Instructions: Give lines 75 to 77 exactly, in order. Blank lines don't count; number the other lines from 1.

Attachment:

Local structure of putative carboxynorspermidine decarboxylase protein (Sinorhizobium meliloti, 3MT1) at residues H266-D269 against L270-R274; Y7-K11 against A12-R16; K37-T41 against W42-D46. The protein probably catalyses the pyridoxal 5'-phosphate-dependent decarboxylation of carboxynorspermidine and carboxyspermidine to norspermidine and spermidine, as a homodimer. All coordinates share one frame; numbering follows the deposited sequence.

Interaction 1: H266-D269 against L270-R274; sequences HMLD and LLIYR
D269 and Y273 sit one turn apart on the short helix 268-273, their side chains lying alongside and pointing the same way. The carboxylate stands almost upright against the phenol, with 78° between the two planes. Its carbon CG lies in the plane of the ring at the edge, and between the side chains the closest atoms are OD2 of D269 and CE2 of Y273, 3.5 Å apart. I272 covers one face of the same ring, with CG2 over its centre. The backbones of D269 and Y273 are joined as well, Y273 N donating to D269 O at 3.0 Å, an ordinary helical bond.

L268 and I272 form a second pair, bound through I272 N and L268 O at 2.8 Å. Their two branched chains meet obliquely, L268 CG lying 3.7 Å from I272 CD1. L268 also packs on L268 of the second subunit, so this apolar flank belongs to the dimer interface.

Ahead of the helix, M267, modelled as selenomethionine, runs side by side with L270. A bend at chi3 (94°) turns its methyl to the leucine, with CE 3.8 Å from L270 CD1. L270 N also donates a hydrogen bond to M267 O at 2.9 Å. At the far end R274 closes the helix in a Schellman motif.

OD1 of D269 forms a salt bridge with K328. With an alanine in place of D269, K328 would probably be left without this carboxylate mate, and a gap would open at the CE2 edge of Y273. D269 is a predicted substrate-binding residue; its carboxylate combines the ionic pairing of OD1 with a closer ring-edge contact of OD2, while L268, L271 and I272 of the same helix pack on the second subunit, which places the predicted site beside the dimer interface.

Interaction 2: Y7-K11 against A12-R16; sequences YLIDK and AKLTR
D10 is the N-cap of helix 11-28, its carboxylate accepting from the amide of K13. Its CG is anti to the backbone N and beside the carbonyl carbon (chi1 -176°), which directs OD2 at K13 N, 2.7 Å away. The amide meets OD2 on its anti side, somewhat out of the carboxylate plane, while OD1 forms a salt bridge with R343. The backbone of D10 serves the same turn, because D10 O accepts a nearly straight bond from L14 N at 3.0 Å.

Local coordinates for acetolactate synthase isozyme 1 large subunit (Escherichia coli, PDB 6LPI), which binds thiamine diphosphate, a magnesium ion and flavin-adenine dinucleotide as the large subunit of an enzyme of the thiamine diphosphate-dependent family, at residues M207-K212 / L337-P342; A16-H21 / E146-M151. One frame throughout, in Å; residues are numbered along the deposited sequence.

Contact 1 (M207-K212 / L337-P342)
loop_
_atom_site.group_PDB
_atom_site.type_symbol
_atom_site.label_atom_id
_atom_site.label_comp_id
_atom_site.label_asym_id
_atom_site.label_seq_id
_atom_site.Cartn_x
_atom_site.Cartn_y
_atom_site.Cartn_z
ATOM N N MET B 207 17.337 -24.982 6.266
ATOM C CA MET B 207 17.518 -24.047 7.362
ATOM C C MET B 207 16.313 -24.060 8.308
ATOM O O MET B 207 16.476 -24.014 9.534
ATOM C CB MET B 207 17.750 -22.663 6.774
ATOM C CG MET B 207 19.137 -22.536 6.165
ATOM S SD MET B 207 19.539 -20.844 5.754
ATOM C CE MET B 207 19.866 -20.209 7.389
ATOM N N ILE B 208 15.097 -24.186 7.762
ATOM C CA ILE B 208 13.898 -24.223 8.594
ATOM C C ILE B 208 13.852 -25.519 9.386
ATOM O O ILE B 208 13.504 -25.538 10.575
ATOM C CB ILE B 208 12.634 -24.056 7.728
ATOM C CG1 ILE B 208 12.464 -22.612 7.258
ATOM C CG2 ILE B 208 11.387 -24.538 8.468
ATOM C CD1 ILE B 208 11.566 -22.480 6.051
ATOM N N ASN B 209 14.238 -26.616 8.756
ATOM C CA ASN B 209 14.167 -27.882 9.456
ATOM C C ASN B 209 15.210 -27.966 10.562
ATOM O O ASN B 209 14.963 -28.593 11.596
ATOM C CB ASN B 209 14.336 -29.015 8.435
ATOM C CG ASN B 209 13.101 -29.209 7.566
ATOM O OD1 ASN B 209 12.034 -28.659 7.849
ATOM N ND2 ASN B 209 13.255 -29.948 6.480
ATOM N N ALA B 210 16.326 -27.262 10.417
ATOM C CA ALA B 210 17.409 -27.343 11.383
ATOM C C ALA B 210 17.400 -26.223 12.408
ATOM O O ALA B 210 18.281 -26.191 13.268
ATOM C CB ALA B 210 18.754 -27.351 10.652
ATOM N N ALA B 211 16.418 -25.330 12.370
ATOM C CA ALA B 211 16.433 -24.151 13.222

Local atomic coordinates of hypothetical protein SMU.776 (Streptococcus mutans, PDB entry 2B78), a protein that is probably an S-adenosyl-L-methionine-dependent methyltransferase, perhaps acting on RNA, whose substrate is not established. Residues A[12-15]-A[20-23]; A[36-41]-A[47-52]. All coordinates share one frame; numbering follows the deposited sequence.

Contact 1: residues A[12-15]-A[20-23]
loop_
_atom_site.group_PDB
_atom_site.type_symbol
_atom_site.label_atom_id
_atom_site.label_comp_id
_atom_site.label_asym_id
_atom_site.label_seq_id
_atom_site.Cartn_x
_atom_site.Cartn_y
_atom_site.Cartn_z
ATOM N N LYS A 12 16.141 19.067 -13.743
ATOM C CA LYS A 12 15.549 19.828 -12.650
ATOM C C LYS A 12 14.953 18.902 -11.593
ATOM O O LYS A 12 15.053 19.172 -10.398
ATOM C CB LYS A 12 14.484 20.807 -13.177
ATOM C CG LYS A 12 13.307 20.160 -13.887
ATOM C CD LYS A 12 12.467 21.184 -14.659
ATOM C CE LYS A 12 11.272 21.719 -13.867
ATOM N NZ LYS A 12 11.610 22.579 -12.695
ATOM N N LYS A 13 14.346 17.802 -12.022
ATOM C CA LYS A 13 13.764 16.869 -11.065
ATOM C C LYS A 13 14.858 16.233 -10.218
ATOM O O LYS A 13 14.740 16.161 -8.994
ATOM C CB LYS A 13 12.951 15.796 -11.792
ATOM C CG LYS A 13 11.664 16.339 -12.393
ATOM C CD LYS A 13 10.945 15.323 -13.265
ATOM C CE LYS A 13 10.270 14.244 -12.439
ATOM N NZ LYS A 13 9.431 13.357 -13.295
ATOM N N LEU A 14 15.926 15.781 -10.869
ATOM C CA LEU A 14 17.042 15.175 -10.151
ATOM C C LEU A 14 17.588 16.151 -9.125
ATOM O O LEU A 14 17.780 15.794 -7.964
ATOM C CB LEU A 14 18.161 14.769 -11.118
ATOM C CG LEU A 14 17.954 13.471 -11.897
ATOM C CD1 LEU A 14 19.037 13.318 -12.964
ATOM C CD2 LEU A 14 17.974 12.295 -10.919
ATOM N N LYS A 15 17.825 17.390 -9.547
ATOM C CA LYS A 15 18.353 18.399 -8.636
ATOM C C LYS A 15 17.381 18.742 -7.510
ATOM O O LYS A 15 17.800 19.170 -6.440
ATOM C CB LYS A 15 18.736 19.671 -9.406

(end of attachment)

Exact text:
ATOM C C LYS A 13 14.858 16.233 -10.218
ATOM O O LYS A 13 14.740 16.161 -8.994
ATOM C CB LYS A 13 12.951 15.796 -11.792